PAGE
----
Revolutionizing energy generation

Germany will dramatically restructure its energy supply by 2020. Electricity from solar, wind, biomass and other renewable energies will have a share of 25 to 30 per cent, up from 6.3 per cent in 2000 and around 12 per cent in 2006. The renewables' share in heat supply will rise to 14 per cent, more than twice the current share of 6.3 per cent.

The key to the success so far has been the Renewable Energy Sources Act (German Government, 2004), which guarantees the feed-in of electricity from renewables at a fair and fixed fee. Thus, the additional costs of renewable energies are apportioned among all electricity consumers. The act has since served as a model for more than 30 countries. The expansion of renewables also shows how countries can profit from fostering climate-friendly technologies. This has enabled German industry to win an important competitive margin in a lead market, with positive effects for other sectors too. In terms of employment, more than 400,000 jobs are expected to be created in the field by 2020.

A crucial role on the supply side is also attributed to combined heat and power (CHP) generation. CHP plants use the heat produced for the generation of electricity for the supply of surrounding residential areas or for process heat in industry and thus achieve an outstanding level of efficiency of up to 90 per cent. It is Germany's aim to increase the share of CHP in electricity generation to 25 per cent by 2020 - twice the current level. Combined heat and power plants are supported with fixed fees per kilowatt hour of electricity, similar to the successful feed-in tariffs for renewable energies. The construction of heat pipes will also be supported by investment grants of 20 per cent.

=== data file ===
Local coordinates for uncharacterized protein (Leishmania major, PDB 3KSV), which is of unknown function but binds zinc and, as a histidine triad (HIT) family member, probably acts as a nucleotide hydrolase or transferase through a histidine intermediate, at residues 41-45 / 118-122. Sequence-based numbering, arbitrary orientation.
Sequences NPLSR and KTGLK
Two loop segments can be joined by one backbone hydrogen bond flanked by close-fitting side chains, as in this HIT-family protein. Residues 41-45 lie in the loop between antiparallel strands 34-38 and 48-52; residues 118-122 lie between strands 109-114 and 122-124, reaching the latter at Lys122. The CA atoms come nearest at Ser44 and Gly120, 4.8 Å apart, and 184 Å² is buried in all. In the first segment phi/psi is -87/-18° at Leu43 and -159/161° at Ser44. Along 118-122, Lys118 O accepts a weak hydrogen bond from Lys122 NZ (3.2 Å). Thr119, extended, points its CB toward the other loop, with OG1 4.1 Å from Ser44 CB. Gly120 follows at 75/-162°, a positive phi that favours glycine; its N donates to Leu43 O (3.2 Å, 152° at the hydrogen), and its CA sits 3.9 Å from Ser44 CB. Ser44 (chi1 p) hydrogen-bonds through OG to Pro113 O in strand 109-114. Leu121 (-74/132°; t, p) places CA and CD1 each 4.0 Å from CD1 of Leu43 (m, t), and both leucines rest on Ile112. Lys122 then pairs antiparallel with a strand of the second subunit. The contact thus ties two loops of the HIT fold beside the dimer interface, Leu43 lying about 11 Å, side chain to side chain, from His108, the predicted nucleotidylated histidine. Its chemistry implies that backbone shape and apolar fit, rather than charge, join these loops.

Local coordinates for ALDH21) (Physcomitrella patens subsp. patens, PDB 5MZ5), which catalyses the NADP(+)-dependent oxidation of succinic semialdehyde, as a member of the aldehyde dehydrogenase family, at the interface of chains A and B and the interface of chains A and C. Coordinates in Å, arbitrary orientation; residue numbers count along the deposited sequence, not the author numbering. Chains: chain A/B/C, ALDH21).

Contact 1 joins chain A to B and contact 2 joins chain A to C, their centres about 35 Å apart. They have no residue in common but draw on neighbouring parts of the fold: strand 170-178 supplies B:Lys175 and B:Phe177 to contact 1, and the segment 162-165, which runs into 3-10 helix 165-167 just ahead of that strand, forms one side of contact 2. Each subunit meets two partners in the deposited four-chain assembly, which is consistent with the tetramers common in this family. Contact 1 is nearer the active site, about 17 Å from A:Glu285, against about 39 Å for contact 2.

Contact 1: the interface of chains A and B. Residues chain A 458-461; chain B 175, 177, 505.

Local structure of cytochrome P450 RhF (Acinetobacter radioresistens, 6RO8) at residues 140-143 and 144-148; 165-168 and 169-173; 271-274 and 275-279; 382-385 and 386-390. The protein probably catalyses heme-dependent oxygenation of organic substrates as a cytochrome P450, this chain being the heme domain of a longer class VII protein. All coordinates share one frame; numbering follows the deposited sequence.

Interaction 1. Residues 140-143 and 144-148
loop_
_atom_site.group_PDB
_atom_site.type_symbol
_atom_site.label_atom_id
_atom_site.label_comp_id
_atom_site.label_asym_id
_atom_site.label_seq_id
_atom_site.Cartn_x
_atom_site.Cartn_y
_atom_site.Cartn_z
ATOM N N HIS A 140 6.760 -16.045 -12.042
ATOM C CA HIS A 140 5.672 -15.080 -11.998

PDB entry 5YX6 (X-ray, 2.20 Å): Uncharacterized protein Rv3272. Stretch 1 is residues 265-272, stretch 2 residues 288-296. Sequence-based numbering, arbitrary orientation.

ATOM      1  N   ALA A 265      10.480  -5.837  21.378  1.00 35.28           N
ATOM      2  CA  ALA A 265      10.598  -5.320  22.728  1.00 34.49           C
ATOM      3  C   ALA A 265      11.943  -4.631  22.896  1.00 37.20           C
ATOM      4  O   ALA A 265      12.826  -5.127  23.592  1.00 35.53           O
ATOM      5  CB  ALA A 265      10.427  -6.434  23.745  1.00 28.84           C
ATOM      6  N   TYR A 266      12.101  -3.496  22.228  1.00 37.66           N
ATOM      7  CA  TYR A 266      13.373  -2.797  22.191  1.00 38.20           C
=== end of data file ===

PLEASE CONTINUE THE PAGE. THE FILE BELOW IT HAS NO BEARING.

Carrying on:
In addition, under the European emissions trading scheme, the German government has considerably lowered the emission cap for the energy-producing sector and energy-intensive industry. In 2008 to 2012, companies will receive allowances about 15 per cent below their present emissions level. Moreover, while in 2005 to 2007 allowances were allocated free of charge, now 10 per cent will be auctioned. The mode of allocation will create an incentive for the energy-producing sector to reduce emissions. It should be also noted that the forthcoming modernization of the German power plant park will see only the most efficient plants being connected to the grid. Revenues ensured from the auctions will be used to promote climate protection research and investments both in Germany and in developing countries.

Finally, the German government supports the development of carbon capture and storage (CCS). With the cooperation of German industry, two or three CCS demonstration power plants will be set up in Germany by 2015. Our aim is that from 2020 at the latest, the construction of CCS power plants will be a standard throughout the world. Only under such conditions will coal-fired power plants still have a future in a low-carbon world.

Nuclear power is intentionally excluded from the German government's climate protection concept. The dangers of nuclear power are well known, and the disposal of highly toxic nuclear waste is still a global problem. Moreover, uranium reserves are expected to run out within the next 35 years. The German government is therefore convinced that nuclear power will only play a small role, if any, in the world's future energy mix. The solution to the pressing questions of the future lies in the massive expansion of renewable energies and a major increase in energy efficiency.

Solar Panel Basics

Solar Panel Basics

Global warming is a huge problem which will significantly affect every country in the world. Many people all over the world are trying to do whatever they can to help combat the effects of global warming. One of the ways that people can fight global warming is to reduce their dependence on non-renewable energy sources like oil and petroleum based products.

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